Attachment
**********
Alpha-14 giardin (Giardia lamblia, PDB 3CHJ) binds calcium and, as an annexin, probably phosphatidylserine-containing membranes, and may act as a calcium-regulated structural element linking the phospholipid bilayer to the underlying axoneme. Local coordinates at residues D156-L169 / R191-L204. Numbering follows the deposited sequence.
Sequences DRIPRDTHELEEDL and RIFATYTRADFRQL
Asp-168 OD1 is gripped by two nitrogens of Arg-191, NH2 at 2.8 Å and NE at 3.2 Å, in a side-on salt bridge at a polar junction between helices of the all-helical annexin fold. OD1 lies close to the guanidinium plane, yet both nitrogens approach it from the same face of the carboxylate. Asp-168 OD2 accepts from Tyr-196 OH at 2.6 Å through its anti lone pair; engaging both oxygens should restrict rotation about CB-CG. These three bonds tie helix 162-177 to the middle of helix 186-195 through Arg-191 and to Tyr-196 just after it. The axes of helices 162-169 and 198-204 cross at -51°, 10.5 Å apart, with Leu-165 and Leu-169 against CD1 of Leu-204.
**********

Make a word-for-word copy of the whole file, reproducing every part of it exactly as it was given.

Alpha-14 giardin (Giardia lamblia, PDB 3CHJ) binds calcium and, as an annexin, probably phosphatidylserine-containing membranes, and may act as a calcium-regulated structural element linking the phospholipid bilayer to the underlying axoneme. Local coordinates at residues D156-L169 / R191-L204. Numbering follows the deposited sequence.
Sequences DRIPRDTHELEEDL and RIFATYTRADFRQL
Asp-168 OD1 is gripped by two nitrogens of Arg-191, NH2 at 2.8 Å and NE at 3.2 Å, in a side-on salt bridge at a polar junction between helices of the all-helical annexin fold. OD1 lies close to the guanidinium plane, yet both nitrogens approach it from the same face of the carboxylate. Asp-168 OD2 accepts from Tyr-196 OH at 2.6 Å through its anti lone pair; engaging both oxygens should restrict rotation about CB-CG. These three bonds tie helix 162-177 to the middle of helix 186-195 through Arg-191 and to Tyr-196 just after it. The axes of helices 162-169 and 198-204 cross at -51°, 10.5 Å apart, with Leu-165 and Leu-169 against CD1 of Leu-204.